All materials copyright 2010. For personal use only.


Vince Lauria Sun and Earth Music

Monday, April 19, 2010

Diatonic Substitutions - Part 1

Using the C major scale (Major Key Substitutions) lets look at the most common diatonic (within the scale) substitutions.

Original progression: C //// F //// G //// C ////
First substitution: Am //// F //// G //// C //// (replace C major with A minor)
Second substitution: Am7 //// F //// G //// C //// (replace C major with A minor seventh)
Third substitution: Em //// F //// G //// C //// (replace C major with E minor)
Fourth substitution: Em7 //// F //// G //// C //// (replace C major with E minor seventh)

The Tonic or I chord (C major chord) can be replaced with the iii,
Em or Em7 or the vi, Am or Am7.

Original progression: C //// F //// G/// C ////
First substitution: C //// Dm //// G //// C //// (replace F major with D minor)
Second substitution: C //// Dm7 //// G //// C //// (replace F major with D minor seventh)
Third substitution: C //// Am //// G //// C //// (replace F major with A minor)
Fourth substitution: C //// Am7 //// G //// C //// (replace F major with A minor seventh)

The Subdominant or IV chord or F major can be replaced with the ii, or vi chords i.e. Dm, Dm7 or Am, Am7. Also Dm or Am with F major.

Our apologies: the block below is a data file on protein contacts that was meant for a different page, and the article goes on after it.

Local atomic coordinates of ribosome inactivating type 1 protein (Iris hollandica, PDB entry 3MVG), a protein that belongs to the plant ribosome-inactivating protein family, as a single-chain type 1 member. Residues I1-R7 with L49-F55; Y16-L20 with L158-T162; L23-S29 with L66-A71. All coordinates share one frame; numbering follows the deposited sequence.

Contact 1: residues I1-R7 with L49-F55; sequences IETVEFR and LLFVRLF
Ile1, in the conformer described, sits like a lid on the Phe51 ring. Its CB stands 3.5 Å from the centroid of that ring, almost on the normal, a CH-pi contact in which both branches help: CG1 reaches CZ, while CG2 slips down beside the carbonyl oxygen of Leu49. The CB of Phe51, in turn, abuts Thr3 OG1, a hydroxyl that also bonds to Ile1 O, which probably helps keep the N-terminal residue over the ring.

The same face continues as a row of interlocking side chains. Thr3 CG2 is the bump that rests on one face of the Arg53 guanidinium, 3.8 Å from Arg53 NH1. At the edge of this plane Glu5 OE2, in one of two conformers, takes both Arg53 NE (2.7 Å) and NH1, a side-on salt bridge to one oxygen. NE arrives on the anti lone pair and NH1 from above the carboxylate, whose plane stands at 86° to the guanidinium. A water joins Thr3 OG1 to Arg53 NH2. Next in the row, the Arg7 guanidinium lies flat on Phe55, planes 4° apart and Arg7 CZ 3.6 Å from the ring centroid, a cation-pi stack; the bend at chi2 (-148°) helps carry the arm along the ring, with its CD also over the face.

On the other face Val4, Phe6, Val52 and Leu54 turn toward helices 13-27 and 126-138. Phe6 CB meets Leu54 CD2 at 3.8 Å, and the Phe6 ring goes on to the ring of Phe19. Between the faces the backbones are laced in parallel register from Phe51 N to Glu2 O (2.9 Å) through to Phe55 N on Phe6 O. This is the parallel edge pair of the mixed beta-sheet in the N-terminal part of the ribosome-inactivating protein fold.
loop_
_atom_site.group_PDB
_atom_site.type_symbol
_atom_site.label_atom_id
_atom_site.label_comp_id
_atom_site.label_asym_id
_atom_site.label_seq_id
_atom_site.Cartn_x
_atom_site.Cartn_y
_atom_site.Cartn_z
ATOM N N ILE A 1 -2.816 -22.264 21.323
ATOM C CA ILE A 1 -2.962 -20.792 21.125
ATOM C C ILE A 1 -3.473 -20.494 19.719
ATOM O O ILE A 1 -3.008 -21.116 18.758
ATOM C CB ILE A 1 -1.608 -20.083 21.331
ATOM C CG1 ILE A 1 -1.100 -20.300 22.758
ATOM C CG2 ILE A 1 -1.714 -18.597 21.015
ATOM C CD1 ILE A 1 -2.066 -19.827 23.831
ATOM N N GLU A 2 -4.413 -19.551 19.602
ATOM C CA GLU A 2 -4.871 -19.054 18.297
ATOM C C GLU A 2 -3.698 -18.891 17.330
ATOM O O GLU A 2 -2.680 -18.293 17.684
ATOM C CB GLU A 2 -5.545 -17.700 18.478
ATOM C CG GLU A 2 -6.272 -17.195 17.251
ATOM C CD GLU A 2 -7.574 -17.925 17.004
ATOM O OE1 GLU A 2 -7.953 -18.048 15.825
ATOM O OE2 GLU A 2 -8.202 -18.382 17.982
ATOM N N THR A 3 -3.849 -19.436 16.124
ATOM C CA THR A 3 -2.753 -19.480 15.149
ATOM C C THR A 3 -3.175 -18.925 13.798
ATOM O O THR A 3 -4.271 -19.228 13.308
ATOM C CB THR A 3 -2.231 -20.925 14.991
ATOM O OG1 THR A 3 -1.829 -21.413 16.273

Original progression: C //// F //// G/// C ////
First substitution: C //// F //// Bo //// C //// (replace G major or G7 with B diminished)
Second substitution: C //// F //// Bm7b5 //// C //// (replace G major or G7 with B minor seventh flat fifth)

The Dominant or V7 (G7) or V (G) chord can be replaced with the Diminished chord viio -
B diminished or B minor seventh flat fifth.
Also Bo, Bm7b5 can replace the G or G7.

Using the A minor scale (Minor Key Substitutions) lets look at the most common diatonic (within the scale) substitutions. A minor is the Relative Minor also called the Aeolian mode.

The Im (minor seventh) replaced with the (b III) Major or Major Seventh
Original progression: Am7//// Dm7 //// Em7 //// Am7 ////
Substitution progression: Cmaj7 //// Dm7 //// Em7 //// Am7 ////

The IVm (minor seventh) replaced with the (Viio) Diminished or Minor Seventh Flat Fifth
or the (bVI) F major or F Major Seventh
Original progression: Dm7//// Em7 //// Am7 ////
Substitution progression: Bo //// Em7 //// Am7 ////
or Bm7b5 //// Em7 //// Am7 //// or
Fmaj7 //// Em7 //// Am7 ////

The Vm (minor seventh) replaced with the (bVII) G Dominant Seventh
Original progression: Dm7//// Em7 //// Am7 ////
Substitution progression: Dm7 //// G7 //// Am7 ////

The Vm (minor seventh) replaced with the Dominant Seventh or Diminished or Diminished Seventh
Original progression: Dm7//// Em7 //// Am7 ////
Substitution progression: Dm7 //// E7 //// Am7 ////

Original progression: Dm7//// Em7 //// Am7 ////
Substitution progression: Dm7 //// G#o //// Am7 ////
or Dm7 //// G#o7 //// Am7 ////

As always transpose to all keys!

All materials (c) 2010. For personal use only.
Vince Lauria Sun and Earth Music.

Family of Chords - Song Writing 101